Cablegate: Shifting Allegiances Among Sla and Janjaweed

DE RUEHKH #1859/01 3311238
P 271238Z NOV 07





E.O. 12958: N/A



1. (SBU) SUMMARY. Some rebel and political leaders on the ground in
Darfur are signaling a shift in the current political climate where
by some support for Sudan Liberation Army (SLA) faction leader
Abdelwahid al-Nur is shifting to Ahmed Abdelshafie and whereby some
Arab militias (encouraged by the rebel movements) are abandoning the
Government of Sudan (GoS) in favor of greener Darfur Peace Agreement
(DPA) non-signatory pastures. If predictions by SLA reps in El
Fasher prove true and the SLA factions in Juba announce their
consolidated political and military structure by November 30, then
we run the risk of seeing a commensurate response in the security
situation, which most contacts on the ground, especially in the
absence of functioning ceasefire monitoring mechanism, expect will
be violent. END SUMMARY.

2. (SBU) In separate conversations with FieldOff on November 21, 25
and 26 in El Fasher, representatives of the Justice and Equality
Movement (JEM)/Khalil Ibrahim, representatives from the SLA factions
of Abdulwahid al Nur and Ahmed Abdelshafie, the Darfur Forum and the
El Fasher Native Administration discussed recent trends emerging
among the SLA and janjaweed in the wake of the Sirte peace talks and
in the run-up to UNAMID deployment. All agreed that the unification
of the SLA faction allied to Abdelshafie, some member of SLA/Khamis
Abdullah, and other minor SLA factions, per the ongoing process in
Juba, was imminent, with the SLA/Abdelshafie rep predicting that an
announcement on the political and military structure of the emerging
group could be announced o/a November 30. Once this announcement is
made, the group will approach the African Union/United Nations Joint
Mediation Support Team to voice its concerns about timeframe, venue
and negotiation methodology for subsequent rounds of peace talks.
"Our aim is to avoid the mistakes of Abuja," the Abdelshafie rep

3. (SBU) Regarding splinter groups, most reps agree that none of
these factions poses a significant threat to SLA unification. SLA
faction leader Khamis Abdullah was dismissed as isolated (with his
forces defecting to Abdelshafie's ranks) and lacking in ground
strength. (Note: Per Ref. A, SLA/Khamis Abdullah's supporters have
split between the faction allied with Abdelshafie and the other
group in Juba. End note.) JEM and Darfur Forum reps also agree
that JEM/Idriss Ibrahim Azrag and JEM/Collective Leadership Banda
Abu Garda have insufficient vehicles and soldiers to pose a credible
threat. (Note: Sensitive reporting and UN/AU contacts report that
JEM/Collective Leadership maintains a formidable military capacity,
which JEM/Khalil Ibrahim has an interest in discounting. End note.)
JEM rep speculates that the GoS will seek to exploit the weaknesses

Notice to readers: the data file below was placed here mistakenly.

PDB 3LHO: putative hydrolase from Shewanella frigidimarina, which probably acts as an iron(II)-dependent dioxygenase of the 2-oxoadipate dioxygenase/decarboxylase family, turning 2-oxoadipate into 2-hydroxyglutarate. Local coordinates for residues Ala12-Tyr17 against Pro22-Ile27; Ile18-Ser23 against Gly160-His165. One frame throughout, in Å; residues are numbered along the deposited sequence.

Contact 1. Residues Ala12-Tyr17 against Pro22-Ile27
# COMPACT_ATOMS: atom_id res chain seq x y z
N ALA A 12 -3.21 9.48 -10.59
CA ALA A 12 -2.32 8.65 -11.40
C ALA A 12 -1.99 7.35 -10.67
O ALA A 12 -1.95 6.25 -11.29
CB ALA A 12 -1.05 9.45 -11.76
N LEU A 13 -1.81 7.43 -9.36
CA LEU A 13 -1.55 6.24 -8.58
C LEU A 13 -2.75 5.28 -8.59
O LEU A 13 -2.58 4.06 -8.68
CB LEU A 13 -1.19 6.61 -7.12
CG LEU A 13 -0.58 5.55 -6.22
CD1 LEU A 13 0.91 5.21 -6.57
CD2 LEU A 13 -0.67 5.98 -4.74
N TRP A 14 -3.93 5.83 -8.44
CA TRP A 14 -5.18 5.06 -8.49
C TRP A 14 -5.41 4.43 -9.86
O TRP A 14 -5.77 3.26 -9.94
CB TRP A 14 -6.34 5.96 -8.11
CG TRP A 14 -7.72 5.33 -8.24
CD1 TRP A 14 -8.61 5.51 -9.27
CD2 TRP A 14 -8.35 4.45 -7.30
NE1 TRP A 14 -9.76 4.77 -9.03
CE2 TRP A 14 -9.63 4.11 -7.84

of these groups by offering its support to them (something which
most rebels consider it is doing already) as part of a broader
divide-and-conquer strategy against the SLA. Representatives of the
JEM, SLA/Abdelwahid and SLA/Abdelshafie shared Ref. B assessment
that SLA/Unity of Abdullah Yehia and JEM/Collective Leadership would
consolidate their movements, given their shared experience in
Haskanita, which JEM attributes squarely to this alliance.

4. (SBU) The SLA/Abdelshafie rep does not consider, however, that
such a consolidation will serve any faction well. He explained that
neither Khamis nor Yehia would agree to disband their respective
factions and to abandon their positions therein in favor of creating
a clean SLA slate. The first leader who had volunteered to do this,
he said, was Abdelshafie, who he expects to assume the political
leadership of the reconstituted SLA. (Note: Credible reports
indicate that Abdelshafie's political and military influence in
Darfur is limited, despite assertions from his supporters. End

--------------------------------------------- -
5. (SBU) The founder of the Darfur Forum, a Fur and a traditional
SLA/Abdelwahid supporter, was unambiguous in his assertion that he
"does not see a future for Abdelwahid." He says that Fur
intellectuals in particular no longer support Abdelwahid because "he
is leading us nowhere and is causing us to lose our lands" as a
result of what the rep considers Abdelwahid's opportunism and his
quest to serve only his own interests. The rep continued that
Abdelwahid's voice "is cooling down in the IDP camps," where IDPs
are "shocked" by his refusal to attend Sirte talks. The longer
Abdelwahid stays outside the political process, the rep warns, the
less faith IDPs will have in him so that even if he were to attend
subsequent negotiations, "it wouldn't do him any good."
SLA/Abdelshafie rep advised against the international community's
affording excessive attention to Abdelwahid's recalcitrance, warning
that to do so would only encourage other rebel leaders to follow